• mobilizing finance and investment, including through the SDG stimulus, climate finance, debt relief, and a reform of the international finance architecture; and
  • going beyond GDP, including through considering the multidimensional vulnerability index.

Prime Minister Justin Trudeau, Canada, Co-Chair of the Sustainable Development Goals Advocates group, underscored that “stability benefits us all” in a world of looming uncertainty, climate change impacts, and conflicts. He emphasized the critical relevance of ending poverty and hunger, and called the Global Sustainable Development Report 2023 “sobering” and “alarming.” He reminded delegates that the SDGs are not a “luxury” but the “building blocks of success in each and every country and community.”

UN Secretary-General António Guterres, recalled the conclusions of the Global Sustainable Development Report 2023, and called upon leaders to accelerate SDG progress by focusing on seven key areas:

  • mobilizing at least USD 500 billion for sustainable development per year, ideally with the help of a leaders’ group to outline concrete steps to get funding flowing in 2024;
  • shifting the focus of Voluntary National Reviews towards accountability of commitments made at the Summit;
  • strengthening support for food security, energy, digitalization, education, social protection and decent jobs, and biodiversity;
  • bringing to life the Global Accelerator on Jobs and Social Protection;
  • fulfilling the goal of 0.7% of gross national income (GNI) for official development assistance (ODA) in 2024;
  • using the next meeting of the International Monetary Fund (IMF) to accelerate SDG progress, including through recapitalization, rechanneling of Special Drawing Rights (SDRs), restructuring debt on longer and more affordable terms, and developing concrete proposals for a reform of the global finance architecture in time for the Summit of the Future in 2024; and
  • arriving at UNFCCC COP 28 with concrete plans to support developing countries in achieving a just transition to renewable energy and to operationalize the loss and damage fund.

“This development to-do list is not just homework, it is hope work,” Guterres underscored, calling for leadership and for countries to take these discussions to heart when preparing their national budgets for 2024.

UNGA President Dennis Francis said the Summit had clarified current challenges and underscored the need for timely cooperation and the mobilization of financial resources on reasonable terms. “The people do not want our excuses, they want decisive action and progress,” he stressed, closing the meeting at 6:34 pm on Tuesday, 19 September.

Political Declaration: Leaders adopted a Political Declaration as the outcome of the SDG Summit, and recommended its endorsement by the UNGA, following a reportedly difficult negotiation process, which began in late 2022 and was led by the Permanent Representatives of Ireland and Qatar to the UN.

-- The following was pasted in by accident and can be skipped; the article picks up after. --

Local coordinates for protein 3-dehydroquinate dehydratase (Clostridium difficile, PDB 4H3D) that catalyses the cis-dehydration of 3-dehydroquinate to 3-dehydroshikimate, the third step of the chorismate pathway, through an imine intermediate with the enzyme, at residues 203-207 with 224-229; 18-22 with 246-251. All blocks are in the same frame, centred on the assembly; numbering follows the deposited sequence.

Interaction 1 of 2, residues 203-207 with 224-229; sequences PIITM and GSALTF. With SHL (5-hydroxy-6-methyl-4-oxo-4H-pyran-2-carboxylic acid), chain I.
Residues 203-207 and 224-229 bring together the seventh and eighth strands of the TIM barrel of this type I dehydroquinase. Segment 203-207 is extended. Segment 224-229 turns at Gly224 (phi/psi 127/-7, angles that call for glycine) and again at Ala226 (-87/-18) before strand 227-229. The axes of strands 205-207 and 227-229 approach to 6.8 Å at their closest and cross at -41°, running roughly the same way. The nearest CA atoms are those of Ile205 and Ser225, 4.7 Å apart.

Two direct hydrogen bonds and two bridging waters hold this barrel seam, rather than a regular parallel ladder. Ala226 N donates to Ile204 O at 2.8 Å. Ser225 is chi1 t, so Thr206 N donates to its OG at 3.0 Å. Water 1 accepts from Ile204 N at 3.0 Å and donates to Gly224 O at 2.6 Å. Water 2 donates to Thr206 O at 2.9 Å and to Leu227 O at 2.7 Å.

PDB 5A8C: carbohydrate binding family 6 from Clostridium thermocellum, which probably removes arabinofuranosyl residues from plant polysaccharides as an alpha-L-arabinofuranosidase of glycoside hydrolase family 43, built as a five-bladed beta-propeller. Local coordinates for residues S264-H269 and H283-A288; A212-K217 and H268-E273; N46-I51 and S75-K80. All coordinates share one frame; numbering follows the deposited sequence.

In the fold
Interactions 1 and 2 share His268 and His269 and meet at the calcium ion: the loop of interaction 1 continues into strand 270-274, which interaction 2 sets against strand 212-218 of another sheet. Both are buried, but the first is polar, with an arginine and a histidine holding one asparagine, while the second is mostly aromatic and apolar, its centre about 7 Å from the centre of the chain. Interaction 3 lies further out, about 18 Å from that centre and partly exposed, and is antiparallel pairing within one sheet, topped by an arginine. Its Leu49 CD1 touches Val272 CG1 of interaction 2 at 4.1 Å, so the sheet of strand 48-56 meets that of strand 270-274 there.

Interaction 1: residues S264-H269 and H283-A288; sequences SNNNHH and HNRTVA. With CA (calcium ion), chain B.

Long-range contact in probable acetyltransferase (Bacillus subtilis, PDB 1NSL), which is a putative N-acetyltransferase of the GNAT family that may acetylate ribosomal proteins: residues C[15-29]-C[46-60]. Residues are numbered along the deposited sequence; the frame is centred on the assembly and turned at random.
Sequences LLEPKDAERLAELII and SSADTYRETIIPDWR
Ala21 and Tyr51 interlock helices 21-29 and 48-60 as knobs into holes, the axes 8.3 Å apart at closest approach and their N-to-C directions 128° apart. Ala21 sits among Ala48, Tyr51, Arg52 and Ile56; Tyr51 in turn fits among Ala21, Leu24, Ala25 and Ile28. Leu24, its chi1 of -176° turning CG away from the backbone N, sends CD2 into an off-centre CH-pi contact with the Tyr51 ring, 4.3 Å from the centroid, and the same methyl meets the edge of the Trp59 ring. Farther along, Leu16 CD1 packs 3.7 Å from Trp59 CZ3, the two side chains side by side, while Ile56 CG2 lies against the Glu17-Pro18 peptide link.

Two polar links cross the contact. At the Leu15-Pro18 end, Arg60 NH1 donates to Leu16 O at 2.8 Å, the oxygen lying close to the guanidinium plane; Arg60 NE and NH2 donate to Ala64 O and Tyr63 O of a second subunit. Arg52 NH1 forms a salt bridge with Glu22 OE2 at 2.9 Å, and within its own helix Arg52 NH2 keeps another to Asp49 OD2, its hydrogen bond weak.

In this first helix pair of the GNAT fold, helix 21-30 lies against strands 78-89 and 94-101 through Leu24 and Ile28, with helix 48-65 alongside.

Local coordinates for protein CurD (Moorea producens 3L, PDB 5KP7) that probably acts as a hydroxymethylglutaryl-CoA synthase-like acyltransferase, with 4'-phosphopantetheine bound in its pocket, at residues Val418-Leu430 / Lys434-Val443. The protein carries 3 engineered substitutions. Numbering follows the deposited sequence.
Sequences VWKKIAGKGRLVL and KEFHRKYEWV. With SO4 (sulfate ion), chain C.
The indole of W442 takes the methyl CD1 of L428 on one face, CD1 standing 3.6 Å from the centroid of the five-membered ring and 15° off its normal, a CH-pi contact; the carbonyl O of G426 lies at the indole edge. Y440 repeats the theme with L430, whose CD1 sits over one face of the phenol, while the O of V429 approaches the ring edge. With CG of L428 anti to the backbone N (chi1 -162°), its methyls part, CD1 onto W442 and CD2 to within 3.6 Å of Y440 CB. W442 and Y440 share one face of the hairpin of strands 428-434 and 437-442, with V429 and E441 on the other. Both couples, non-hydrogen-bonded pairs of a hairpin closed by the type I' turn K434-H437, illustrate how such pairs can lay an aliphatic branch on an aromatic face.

The Co-Facilitators convened eight rounds of informal consultations among governments, complemented by a series of informal exchanges with governments and other stakeholders, to craft the Declaration. In July 2023, they placed a draft under the silence procedure with the hope of achieving consensus, but a number of delegations “broke silence,” indicating dissatisfaction with elements of the text. A revised draft was submitted on 30 August 2023 with revisions to four paragraphs, which addressed ODA, SDRs, and reform and capitalization of the multilateral development banks. On 1 September, the President of the 77th session of the UNGA, Csaba Kőrösi, announced that the negotiations on the draft had concluded.

The Political Declaration opens with a statement of leaders’ shared commitment. Governments reaffirm their intent to implement the 2030 Agenda and its SDGs “effectively,” and note that the Agenda remains the “overarching roadmap” not only for achieving sustainable development but also for overcoming multiple current crises. They describe the continuing rise in GHG emissions as cause for profound alarm. They reiterate the need to reach the furthest behind first, and assert the SDGs aim to realize human rights for all. The shared commitment also underscores that the Addis Ababa Action Agenda on financing for development (AAAA) must be fully implemented in order to realize the SDGs.

A section titled “Our changed world - Progress and remaining gaps and challenges” provides an update on the context within which the second SDG Summit took place and against which the SDGs must now be implemented. The leaders speak of drastic changes since the first SDG Summit in 2019—primarily the COVID-19 pandemic and its long-term impacts, climate change, and armed conflicts—although it notes that by 2019 the SDGs were already off track. They point to increased inequality exacerbated by weakened solidarity and a shortfall of trust to jointly overcome these crises. The Declaration additionally expresses deep concern about the “marked increase of the estimated SDG financing gap.”